Talk Targets are people with whom it is easy to make conversation. If you compliment someone on their conversational prowess and they look at you aghast, saying, "But I only talk easily and say clever things around you!" -- then you are a Talk Target.

Being a Talk Target who makes other people brilliant conversationalists is an art -- but one that we can all learn. These people offer, motivate, and encourage communication that builds relationships and business. We find them at work, at home, on sports fields, in meetings or classrooms, everywhere we go.

Talk Targets go out of their way to make people feel comfortable. Woody Morcott is CEO of Dana Corporation, a $7.5 billion company with factories in twenty-nine countries. At the cocktail hour before my program for his senior executives, I saw his fun tie and commented on it being so lighthearted and different. "Susan, because I am the CEO of Dana, some people may be uncomfortable approaching me. This tie is so eye-catching and fun that it lets people know it's okay to approach me. It gives them something to talk about, and also gives them a chance to feel good about initiating the conversation."

What do Talk Targets do to make others feel comfortable and encourage conversation? Here is a partial list:

  • Take the first step and initiate. Say hello.
  • Listen to introductions. Good listening requires practice and sometimes silence.
  • Maintain eye contact and smile.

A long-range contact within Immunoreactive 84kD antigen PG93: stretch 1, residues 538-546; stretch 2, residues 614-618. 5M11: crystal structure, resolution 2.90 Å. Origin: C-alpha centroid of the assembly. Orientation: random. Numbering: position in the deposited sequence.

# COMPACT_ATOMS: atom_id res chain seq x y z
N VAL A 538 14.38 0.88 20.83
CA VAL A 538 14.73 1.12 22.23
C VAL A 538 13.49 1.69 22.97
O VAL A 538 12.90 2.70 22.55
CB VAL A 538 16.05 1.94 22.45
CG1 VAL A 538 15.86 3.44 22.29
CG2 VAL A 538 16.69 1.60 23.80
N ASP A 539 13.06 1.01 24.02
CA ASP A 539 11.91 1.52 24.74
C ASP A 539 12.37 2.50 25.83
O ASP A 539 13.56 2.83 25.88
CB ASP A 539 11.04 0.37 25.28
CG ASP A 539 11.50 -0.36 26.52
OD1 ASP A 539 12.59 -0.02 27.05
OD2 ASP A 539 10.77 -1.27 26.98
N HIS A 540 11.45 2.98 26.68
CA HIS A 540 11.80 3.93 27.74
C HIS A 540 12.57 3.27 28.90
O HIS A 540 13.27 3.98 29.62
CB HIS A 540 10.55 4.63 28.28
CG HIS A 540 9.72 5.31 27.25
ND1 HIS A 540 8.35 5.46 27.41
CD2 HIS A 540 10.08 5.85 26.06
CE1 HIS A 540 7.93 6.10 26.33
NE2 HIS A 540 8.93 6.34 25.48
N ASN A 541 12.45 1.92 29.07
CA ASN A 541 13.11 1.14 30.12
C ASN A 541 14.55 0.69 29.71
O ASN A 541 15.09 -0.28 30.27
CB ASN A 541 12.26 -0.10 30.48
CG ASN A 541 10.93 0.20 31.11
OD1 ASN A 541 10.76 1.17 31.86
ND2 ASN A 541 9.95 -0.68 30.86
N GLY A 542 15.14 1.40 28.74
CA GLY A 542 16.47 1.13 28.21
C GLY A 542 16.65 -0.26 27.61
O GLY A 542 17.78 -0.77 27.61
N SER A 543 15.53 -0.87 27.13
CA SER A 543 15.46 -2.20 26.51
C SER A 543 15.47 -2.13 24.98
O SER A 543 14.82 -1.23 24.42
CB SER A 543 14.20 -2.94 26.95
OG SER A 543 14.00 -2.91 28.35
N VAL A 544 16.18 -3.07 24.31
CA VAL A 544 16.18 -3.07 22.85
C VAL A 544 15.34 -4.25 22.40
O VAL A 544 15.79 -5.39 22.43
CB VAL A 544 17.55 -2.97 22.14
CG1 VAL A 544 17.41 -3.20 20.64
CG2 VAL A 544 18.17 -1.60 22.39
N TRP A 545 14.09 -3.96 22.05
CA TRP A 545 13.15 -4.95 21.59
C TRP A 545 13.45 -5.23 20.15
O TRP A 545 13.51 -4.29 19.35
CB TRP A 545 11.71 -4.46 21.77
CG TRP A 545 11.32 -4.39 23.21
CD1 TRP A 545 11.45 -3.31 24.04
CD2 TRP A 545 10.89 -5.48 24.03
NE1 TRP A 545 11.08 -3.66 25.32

• Use humor appropriately to lighten conversation.
  • Consider what is said and address it. Let the situation set the agenda.
  • Be well-read and familiar with current events.
  • Have a broad range of topics of interest.
  • Encourage others to contribute.
  • Volley the conversation by answering questions with a comment and a "return question."
  • Learn about the perspectives and background of other parties.
  • Converse with an aura of authority and expertise.
  • Ask the opinions of others.
  • Tell interesting stories.
  • Be open to change and exchange.
  • Be enthusiastic.
  • Use others' names in conversation.
  • Refrain from monopolizing conversation.
  • Use varied tones, inflections, and pacing.
  • Pay attention to what has been said, and respond accordingly.
  • Put people at ease with friendliness.
  • Open up the circle of conversation by physically stepping back and allowing people to join.

We all do these things, but we can be conscious of doing more of them to be on our best behaviors as confident conversationalists --- and inspire others to do the same. That will make us Talk Targets in any group.

This material was excerpted from Chapter 10 of How To Work A Room: The Ultimate Guide to Savvy Socializing in Person and Online, published by Harper-Collins Quill. Susan RoAne, a nationally recognized speaker on topics including networking and conversation strategies, is also the author of The Secrets of Savvy Networking and What Do I Say Next? Susan RoAne and the RoAne Group may be contacted at 415-239-2224 or via